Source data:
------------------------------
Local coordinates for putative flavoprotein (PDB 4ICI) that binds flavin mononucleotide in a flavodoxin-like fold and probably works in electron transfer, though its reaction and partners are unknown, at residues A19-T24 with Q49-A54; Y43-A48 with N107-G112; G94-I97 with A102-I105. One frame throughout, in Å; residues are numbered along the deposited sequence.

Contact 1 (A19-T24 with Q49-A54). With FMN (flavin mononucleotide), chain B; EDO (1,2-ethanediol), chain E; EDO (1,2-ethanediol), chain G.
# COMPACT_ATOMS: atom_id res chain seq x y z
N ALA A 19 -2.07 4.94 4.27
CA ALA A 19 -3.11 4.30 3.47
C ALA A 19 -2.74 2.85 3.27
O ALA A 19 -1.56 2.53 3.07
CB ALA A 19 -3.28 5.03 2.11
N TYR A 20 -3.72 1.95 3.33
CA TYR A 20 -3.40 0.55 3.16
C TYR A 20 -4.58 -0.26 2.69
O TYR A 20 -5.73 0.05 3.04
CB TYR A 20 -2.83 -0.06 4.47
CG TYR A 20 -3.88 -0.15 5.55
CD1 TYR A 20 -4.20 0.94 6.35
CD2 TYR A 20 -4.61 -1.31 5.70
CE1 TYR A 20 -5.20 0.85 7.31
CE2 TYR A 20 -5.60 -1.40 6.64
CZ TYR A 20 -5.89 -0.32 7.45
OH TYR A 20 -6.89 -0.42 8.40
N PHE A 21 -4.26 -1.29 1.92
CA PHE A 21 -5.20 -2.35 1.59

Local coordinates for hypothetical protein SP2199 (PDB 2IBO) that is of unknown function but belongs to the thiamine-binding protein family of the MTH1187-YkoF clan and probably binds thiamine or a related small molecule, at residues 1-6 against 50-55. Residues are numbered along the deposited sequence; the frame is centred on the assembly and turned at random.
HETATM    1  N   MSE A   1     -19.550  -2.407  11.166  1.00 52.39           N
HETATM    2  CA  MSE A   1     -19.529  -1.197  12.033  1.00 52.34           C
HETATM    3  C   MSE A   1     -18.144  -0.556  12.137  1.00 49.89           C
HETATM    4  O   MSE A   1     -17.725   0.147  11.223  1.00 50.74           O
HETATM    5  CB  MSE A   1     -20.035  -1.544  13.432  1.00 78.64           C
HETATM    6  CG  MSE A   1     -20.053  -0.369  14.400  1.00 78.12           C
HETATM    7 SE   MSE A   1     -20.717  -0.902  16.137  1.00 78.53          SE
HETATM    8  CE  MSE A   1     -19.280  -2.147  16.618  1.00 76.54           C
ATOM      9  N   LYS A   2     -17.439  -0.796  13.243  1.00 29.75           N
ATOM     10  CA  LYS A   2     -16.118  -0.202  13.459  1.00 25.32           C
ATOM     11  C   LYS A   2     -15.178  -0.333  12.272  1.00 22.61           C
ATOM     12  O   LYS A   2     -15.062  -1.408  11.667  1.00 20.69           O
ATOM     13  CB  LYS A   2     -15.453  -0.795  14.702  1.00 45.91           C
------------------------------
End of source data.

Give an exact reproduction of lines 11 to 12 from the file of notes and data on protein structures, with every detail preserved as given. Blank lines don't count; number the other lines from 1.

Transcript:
C TYR A 20 -4.58 -0.26 2.69
O TYR A 20 -5.73 0.05 3.04